When you think of searching for habitable planets, you probably think about looking for Earth-like planets orbiting sun-like stars. But the range of possibly habitable planets is larger than that, and astronomers recently discovered indications of a planet in the habitable zone of a dead star.
When stars eventually run out of fuel, they first grow and cool to become red dwarfs, before losing the last of their hydrogen and shrinking and cooling further to become a white dwarf. This is what will eventually happen to our sun, as well as 95% of other stars. It’s rare to find planets orbiting these white dwarfs, but recent research found indications of one such planet in the white dwarf’s narrow habitable zone for the first time.
The researchers observed the white dwarf WD1054–226 using the European Southern Observatory’s New Technology Telescope in Chile, as well as gathering extra data using NASA’s Transition Exoplanet Survey Satellite (TESS). They found a ring of planetary debris around the white dwarf, including moon-sized structures whose movements suggest the presence of a nearby planet. They estimate the planet would be a comparable size to Earth and orbit very close to the white dwarf, at just 1.7% of the distance between Earth and the sun.
“The moon-sized structures we have observed are irregular and dusty (e.g. comet-like) rather than solid, spherical bodies,” lead author Jay Farihi explained in a statement. “Their absolute regularity is a mystery we cannot currently explain.
“An exciting possibility is that these bodies are kept in such an evenly-spaced orbital pattern because of the gravitational influence of a nearby major planet. Without this influence, friction and collisions would cause the structures to disperse, losing the precise regularity that is observed. A precedent for this ‘shepherding’ is the way the gravitational pull of moons around Neptune and Saturn help to create stable ring structures orbiting these planets.”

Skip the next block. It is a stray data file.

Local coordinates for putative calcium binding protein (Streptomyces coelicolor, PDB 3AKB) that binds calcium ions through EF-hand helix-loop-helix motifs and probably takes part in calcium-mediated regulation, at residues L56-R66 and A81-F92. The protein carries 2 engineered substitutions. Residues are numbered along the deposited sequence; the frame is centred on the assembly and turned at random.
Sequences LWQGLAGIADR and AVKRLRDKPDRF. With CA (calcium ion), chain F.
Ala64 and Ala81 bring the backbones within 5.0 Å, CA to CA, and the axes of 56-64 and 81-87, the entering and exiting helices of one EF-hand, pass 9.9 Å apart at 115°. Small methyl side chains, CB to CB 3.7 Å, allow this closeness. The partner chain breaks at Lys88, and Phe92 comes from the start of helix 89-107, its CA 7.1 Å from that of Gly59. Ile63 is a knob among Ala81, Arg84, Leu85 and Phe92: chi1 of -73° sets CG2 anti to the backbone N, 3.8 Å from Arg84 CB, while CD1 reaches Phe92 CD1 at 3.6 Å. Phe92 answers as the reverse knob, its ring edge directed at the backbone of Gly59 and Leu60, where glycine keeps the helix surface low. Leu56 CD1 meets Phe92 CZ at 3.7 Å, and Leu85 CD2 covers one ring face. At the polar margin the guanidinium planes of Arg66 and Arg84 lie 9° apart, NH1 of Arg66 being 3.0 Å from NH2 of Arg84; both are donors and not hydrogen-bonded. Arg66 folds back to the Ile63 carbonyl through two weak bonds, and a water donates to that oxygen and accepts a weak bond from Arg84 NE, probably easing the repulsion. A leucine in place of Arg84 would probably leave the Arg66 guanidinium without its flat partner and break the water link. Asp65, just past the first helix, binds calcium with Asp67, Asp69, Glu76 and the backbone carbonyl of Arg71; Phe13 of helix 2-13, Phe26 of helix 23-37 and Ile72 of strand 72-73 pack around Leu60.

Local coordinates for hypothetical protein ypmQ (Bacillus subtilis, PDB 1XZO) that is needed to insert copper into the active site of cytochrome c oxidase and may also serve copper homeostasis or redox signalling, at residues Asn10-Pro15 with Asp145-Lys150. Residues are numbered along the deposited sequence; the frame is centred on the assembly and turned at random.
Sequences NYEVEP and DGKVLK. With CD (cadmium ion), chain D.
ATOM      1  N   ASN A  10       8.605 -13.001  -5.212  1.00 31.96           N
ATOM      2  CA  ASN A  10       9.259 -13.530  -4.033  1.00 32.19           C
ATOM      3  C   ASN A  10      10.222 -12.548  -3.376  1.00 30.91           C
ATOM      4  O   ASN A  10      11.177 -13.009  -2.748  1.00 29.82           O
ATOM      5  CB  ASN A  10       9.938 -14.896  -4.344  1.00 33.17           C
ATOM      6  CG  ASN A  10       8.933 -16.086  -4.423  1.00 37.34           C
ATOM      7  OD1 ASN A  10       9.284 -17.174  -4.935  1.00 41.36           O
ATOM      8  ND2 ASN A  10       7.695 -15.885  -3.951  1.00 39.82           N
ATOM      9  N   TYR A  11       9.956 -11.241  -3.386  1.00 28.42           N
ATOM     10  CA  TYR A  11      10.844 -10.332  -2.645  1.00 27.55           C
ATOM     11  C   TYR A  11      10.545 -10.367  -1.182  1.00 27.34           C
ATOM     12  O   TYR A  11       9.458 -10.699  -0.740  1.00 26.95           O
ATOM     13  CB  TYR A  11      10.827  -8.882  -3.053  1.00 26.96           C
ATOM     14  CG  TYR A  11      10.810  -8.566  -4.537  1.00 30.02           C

The discovery of indications of a potential planet was a surprise to the researchers, and it would have had to have formed after the planet’s red dwarf phase, meaning it would be a relatively recent development.
“The possibility of a major planet in the habitable zone is exciting and also unexpected; we were not looking for this,” Farihi said. “However, it is important to keep in mind that more evidence is necessary to confirm the presence of a planet. We cannot observe the planet directly so confirmation may come by comparing computer models with further observations of the star and orbiting debris.”
The research is published in Monthly Notices of the Royal Astronomical Society.
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